Location of protein: Surface proteins can be easily labeled with antibodies, but it is more challenging when labels need to cross the plasma membrane of a cell in order to access proteins within the cell. To enable the labeling of intracellular structures and compartments, cells need to be permeabilized, i.e. the plasma membrane is made to no longer function as a barrier between extra- and intracellular space. As a consequence, cells will die quickly when permeabilization is performed live, which in turn requires the cell to be fixed. Fixation, usually performed by fixatives (organic solvents, cross-linkers), kills cells and arrest them at a certain time point which prevents the researcher from performing any dynamic measurement.

Methods Of Labeling Proteins

There are a number of different methods with which to fluorescently label proteins for single molecule microscopy studies. A summary of popular methods can be seen in Fig.1, which outlines antibodies, biotinylation, epitope tags, small molecule markers, and bioorthogonal labeling.

Figure 1: Main methods used to attach fluorophores to molecules of interest. A) Antibody labeling, both direct (left) which involves a single antibody (blue) with attached fluorescence (green) and indirect (right), which involves secondary antibodies (red) with fluorophores (green) attaching to the primary antibody (blue). B) Biotinylation, where biotin (black) is bonded to secondary antibodies (red), and streptavidin/avidin (yellow) with attached fluorophores (grey) binds extremely strongly to the biotin. C) Epitope tagging is essentially a way to create a protein with a pre-attached fluorophore. The gene for a fluorophore (typically GFP), the epitope tag, is inserted next to the gene for the protein of interest in a circular piece of DNA. This is placed into a cell which will produce the fluorophore-tagged protein ready for use as a label. D) Small molecule probes are small chemical molecules that bind to areas of interest (such as biotin) and can be used as labels. E) Bioorthogonal labeling involves using a chemical reaction inside a live sample, where the reaction won’t interfere with any native processes. In this case, the bioorthogonal reaction involves adding a fluorescent label to a chemical handle within a cell. A-B from Jackson ImmunoResearch, C from Novus Biologicals, D from EurekAlert, E from Li et al (2016).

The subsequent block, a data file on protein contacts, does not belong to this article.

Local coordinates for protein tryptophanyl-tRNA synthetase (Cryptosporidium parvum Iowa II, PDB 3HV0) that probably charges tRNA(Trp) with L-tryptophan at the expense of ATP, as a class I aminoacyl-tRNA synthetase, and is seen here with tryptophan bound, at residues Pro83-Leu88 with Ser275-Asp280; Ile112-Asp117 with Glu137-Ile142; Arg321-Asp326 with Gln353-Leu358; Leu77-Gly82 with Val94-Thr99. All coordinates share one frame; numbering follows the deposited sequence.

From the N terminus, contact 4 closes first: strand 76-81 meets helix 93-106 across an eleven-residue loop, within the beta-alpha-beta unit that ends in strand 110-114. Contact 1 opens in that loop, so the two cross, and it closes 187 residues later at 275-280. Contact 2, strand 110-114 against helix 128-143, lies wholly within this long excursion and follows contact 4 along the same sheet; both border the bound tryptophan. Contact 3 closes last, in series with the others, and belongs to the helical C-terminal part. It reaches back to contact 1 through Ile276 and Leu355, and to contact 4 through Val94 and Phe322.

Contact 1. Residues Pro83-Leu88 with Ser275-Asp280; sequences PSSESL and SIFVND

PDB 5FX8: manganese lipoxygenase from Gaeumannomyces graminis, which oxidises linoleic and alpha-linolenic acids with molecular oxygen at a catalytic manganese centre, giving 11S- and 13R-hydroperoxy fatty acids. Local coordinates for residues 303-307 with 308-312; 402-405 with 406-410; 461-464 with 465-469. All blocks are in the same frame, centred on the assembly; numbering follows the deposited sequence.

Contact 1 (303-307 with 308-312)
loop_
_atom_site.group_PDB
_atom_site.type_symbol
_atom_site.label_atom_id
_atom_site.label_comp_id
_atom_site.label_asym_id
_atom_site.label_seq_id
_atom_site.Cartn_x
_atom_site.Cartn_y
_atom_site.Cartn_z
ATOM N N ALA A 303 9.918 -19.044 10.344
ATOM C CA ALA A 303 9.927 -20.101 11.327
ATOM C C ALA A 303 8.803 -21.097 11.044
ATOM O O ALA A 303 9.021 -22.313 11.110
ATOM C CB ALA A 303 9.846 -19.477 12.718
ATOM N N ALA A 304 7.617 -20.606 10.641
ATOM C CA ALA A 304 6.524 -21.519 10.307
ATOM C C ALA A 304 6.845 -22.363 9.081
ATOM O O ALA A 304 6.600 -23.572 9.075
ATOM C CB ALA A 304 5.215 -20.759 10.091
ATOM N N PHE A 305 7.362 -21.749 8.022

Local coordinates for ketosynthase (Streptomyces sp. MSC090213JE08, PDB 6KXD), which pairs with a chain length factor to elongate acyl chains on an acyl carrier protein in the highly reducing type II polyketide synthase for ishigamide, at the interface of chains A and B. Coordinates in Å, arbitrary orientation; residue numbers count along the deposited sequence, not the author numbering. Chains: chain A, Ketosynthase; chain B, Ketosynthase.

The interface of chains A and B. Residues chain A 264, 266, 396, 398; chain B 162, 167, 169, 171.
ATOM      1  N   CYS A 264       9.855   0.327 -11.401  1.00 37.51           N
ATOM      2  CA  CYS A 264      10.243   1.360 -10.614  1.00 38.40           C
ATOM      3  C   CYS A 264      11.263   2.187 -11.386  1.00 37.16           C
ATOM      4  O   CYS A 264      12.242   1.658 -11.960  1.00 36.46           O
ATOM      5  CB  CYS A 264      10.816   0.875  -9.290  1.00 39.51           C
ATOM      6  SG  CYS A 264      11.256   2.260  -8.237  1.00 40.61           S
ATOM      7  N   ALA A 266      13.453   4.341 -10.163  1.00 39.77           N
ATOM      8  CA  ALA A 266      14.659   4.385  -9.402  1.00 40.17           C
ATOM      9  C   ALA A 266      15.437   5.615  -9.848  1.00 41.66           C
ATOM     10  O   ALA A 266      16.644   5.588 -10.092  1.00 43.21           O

Antibodies are proteins and are part of the immune system. They help to identify intruders, such as bacteria and viruses. Each antibody uniquely recognizes a specific antigen structure (i.e. an epitope such as proteins/polysaccharides) on its matching target. The enormous specificity arises from the antibody detecting the matching epitope.

The most commonly applied method of antibody labeling is by using an unlabeled primary antibody to target a protein of choice and then targeting a fluorescently labeled secondary antibody to the primary antibody (seen in Fig.1A and Fig.2). Considering the structure of a conventional antibody – consisting of 2 heavy chains and 2 light chains – is roughly 10 nm in length, this will add a fluorescent structure 20 nm away from the actual location of the protein.